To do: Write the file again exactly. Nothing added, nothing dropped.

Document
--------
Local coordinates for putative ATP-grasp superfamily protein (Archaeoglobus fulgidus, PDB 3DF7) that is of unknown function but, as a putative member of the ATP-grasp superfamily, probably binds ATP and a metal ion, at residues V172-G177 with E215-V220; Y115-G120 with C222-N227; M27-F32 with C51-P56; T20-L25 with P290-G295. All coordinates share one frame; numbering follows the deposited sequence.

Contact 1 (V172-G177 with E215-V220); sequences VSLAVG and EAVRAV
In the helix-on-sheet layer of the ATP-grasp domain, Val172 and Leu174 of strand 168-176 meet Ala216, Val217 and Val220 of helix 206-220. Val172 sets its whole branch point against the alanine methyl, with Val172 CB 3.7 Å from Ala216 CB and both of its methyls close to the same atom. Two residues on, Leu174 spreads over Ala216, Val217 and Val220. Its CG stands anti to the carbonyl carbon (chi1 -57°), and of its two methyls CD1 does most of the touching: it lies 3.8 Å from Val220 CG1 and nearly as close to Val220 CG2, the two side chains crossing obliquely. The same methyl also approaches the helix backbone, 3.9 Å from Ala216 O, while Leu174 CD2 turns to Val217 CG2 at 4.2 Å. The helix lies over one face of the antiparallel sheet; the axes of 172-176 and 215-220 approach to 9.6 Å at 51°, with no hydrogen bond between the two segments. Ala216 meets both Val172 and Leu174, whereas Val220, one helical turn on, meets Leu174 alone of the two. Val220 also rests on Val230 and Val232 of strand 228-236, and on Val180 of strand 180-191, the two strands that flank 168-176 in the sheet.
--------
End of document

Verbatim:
Local coordinates for putative ATP-grasp superfamily protein (Archaeoglobus fulgidus, PDB 3DF7) that is of unknown function but, as a putative member of the ATP-grasp superfamily, probably binds ATP and a metal ion, at residues V172-G177 with E215-V220; Y115-G120 with C222-N227; M27-F32 with C51-P56; T20-L25 with P290-G295. All coordinates share one frame; numbering follows the deposited sequence.

Contact 1 (V172-G177 with E215-V220); sequences VSLAVG and EAVRAV
In the helix-on-sheet layer of the ATP-grasp domain, Val172 and Leu174 of strand 168-176 meet Ala216, Val217 and Val220 of helix 206-220. Val172 sets its whole branch point against the alanine methyl, with Val172 CB 3.7 Å from Ala216 CB and both of its methyls close to the same atom. Two residues on, Leu174 spreads over Ala216, Val217 and Val220. Its CG stands anti to the carbonyl carbon (chi1 -57°), and of its two methyls CD1 does most of the touching: it lies 3.8 Å from Val220 CG1 and nearly as close to Val220 CG2, the two side chains crossing obliquely. The same methyl also approaches the helix backbone, 3.9 Å from Ala216 O, while Leu174 CD2 turns to Val217 CG2 at 4.2 Å. The helix lies over one face of the antiparallel sheet; the axes of 172-176 and 215-220 approach to 9.6 Å at 51°, with no hydrogen bond between the two segments. Ala216 meets both Val172 and Leu174, whereas Val220, one helical turn on, meets Leu174 alone of the two. Val220 also rests on Val230 and Val232 of strand 228-236, and on Val180 of strand 180-191, the two strands that flank 168-176 in the sheet.